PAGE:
Girl Power and Name Games

I have a couple of guest posts up today if you have time to check them out.

First, I’m over at Pearls Cast Before a McPig with Sullivan McPig today, talking about how I choose names for my characters (and some pitfalls I’ve fallen into along the way) both in the Penton Legacy and Sentinels of New Orleans series.

And I’m over on author Jill Archer’s blog talking about how ILLUMINATION accidentally became a novel all about girl power despite the presence of all those sexy vampire boys.

ILLUMINATION Behind the Scenes: 3-D Printers and Prosthetics

SALE

First, a reminder that the 99-cent Kindle sale continues for the first four Penton Legacy books and the STORM FORCE spinoff! You can find the whole series here, including ILLUMINATION, find STORM FORCE HERE, and get the whole four-plus-spinoff-book series for Kindle for less than $10. The Audible version should be available by late October and will be narrated by Amy McFadden, who did the other books in the series (except Redemption).

3-D PRINTERS?

Working as a journalist means, basically, that you end up knowing a little about a whole lot of things. I’m finding odd little things popping into my books from my forays into editing magazines for different universities. A couple played into ILLUMINATION.

First, from researching and writing an article about the notorious yellow fever epidemics in New Orleans in the 1800s while working for Tulane University, I learned that more than 41,000 people died in the city between 1817 and 1905. Almost 8,000 died in 1853 alone. Shortly before that, several medical doctors banded together to come up with a way to treat the fever—they eventually figured out that it came from mosquitoes—and ended up founding the Tulane School of Medicine, part of which eventually branched off into the nation’s first School of Public Health and Tropical Medicine. You can read a little about it here if you’re interested.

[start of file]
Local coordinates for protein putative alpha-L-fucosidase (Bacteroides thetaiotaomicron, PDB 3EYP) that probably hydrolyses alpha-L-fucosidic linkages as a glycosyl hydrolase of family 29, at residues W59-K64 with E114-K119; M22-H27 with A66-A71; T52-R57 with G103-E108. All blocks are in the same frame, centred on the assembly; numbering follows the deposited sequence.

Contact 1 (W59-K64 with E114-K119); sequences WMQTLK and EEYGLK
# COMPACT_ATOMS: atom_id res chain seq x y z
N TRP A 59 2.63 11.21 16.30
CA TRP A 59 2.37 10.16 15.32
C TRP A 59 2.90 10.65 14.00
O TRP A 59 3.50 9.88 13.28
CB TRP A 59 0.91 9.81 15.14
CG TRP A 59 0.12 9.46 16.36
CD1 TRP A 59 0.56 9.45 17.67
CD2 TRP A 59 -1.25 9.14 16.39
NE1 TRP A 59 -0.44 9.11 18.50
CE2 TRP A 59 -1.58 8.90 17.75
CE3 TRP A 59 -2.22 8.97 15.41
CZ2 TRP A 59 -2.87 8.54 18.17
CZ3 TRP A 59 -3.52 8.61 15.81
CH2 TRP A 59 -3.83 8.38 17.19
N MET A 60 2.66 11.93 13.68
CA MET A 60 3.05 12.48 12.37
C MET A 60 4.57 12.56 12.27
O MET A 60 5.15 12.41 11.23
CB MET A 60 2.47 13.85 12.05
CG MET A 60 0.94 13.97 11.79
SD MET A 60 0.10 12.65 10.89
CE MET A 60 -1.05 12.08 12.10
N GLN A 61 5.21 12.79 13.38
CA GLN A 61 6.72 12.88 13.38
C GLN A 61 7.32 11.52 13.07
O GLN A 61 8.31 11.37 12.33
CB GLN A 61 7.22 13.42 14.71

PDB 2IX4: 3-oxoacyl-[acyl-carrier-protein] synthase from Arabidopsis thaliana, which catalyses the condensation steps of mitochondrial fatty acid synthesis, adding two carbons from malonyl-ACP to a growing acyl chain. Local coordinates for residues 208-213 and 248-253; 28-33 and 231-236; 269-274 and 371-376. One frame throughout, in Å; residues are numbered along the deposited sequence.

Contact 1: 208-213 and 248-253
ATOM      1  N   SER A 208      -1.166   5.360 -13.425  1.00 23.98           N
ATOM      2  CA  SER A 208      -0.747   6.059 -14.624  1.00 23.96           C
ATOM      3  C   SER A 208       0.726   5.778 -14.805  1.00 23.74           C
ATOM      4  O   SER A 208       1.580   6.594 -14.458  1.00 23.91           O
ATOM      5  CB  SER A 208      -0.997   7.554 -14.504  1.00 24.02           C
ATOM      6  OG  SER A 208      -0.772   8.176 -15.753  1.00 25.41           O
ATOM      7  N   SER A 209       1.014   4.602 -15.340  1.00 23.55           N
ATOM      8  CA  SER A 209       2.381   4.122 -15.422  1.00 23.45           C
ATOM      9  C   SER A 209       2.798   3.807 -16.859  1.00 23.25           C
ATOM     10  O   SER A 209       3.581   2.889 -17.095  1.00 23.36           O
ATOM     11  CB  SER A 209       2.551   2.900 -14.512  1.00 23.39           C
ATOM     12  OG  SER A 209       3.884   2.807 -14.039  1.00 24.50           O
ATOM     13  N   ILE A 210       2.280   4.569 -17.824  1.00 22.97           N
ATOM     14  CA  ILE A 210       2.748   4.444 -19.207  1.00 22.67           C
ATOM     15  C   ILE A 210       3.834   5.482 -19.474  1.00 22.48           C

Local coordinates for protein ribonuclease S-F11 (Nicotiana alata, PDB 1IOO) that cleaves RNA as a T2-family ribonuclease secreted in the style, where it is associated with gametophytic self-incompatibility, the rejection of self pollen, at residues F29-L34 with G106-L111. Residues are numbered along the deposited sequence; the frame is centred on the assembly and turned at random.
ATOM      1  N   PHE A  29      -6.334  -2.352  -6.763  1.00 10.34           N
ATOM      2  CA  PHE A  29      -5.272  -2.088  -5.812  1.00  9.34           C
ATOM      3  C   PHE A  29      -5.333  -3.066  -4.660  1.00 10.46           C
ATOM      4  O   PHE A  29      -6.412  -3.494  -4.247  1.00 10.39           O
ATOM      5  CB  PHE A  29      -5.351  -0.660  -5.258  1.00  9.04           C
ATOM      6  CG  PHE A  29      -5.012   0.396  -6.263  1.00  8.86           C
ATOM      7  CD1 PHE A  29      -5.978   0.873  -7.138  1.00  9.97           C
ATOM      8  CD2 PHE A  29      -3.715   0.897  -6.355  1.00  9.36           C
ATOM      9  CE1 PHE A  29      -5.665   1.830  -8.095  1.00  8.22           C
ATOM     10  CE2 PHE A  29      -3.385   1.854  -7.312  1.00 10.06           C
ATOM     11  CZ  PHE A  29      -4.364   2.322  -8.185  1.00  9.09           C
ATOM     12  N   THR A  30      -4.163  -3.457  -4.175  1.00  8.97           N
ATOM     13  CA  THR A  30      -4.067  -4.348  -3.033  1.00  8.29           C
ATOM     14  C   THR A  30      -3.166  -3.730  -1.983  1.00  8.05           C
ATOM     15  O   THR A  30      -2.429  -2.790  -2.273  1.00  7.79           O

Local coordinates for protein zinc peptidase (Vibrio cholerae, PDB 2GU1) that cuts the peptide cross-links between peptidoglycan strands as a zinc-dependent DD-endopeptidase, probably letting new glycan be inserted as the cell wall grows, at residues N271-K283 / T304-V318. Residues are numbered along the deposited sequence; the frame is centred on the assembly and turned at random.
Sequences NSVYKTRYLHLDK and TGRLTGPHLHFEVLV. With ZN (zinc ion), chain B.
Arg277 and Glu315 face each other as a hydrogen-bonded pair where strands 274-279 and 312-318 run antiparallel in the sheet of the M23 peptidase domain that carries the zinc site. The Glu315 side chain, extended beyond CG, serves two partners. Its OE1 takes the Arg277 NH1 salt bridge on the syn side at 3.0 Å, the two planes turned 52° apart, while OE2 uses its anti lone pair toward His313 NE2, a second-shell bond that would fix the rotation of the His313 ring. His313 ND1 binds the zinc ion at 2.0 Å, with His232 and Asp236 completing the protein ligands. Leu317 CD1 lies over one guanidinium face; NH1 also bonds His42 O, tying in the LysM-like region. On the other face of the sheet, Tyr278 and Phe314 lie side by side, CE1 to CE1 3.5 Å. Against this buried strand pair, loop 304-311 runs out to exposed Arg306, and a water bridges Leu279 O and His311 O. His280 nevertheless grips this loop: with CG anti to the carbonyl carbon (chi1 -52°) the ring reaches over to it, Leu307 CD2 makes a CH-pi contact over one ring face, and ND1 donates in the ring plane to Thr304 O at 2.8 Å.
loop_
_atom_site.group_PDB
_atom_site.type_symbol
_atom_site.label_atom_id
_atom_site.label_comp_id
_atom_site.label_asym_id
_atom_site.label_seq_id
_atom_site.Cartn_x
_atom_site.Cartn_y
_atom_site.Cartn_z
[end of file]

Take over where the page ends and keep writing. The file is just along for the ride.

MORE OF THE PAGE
The ILLUMINATION heroine, Shay, is a researcher in the school studying tropical fevers when she’s dragged into the vampire mess. Without at least a passing knowledge of the tropical medicine research being done there and some of what led to it, the story would have had a different heroine and a whole different storyline.

Something I learned about more recently at Auburn University is the work that industrial design and engineering researchers are doing with 3-D printers—specifically, using them to produce much lower-cost prosthetics for amputees. Our magazine did a story about a young police detective who lost most of his right hand—his dominant hand—in an accident. As a class project, a group of students created a series of prosthetics for him that would help him get more of his life back. He ended up leaving law enforcement, but he can shoot again…and play a guitar. You can read the original story here on page 44 if you’re interested.

I won’t give away exactly WHY this knowledge came in handy in ILLUMINATION, only that the book is set in Penton, about 25 miles from Auburn, so it’s not too far-fetched that someone with a keen, curious mind (i.e., Will Ludlam) might know about the 3-D prosthetic possibilities.

As is the case with most books (for me, anyway), I hadn’t planned to use the 3-D printing—or the need for it—when I plotted ILLUMINATION. Not until I actually got to the need for it, and—poof—there the memory lay, ripe for the plucking! Well, okay, maybe Will told me about it…..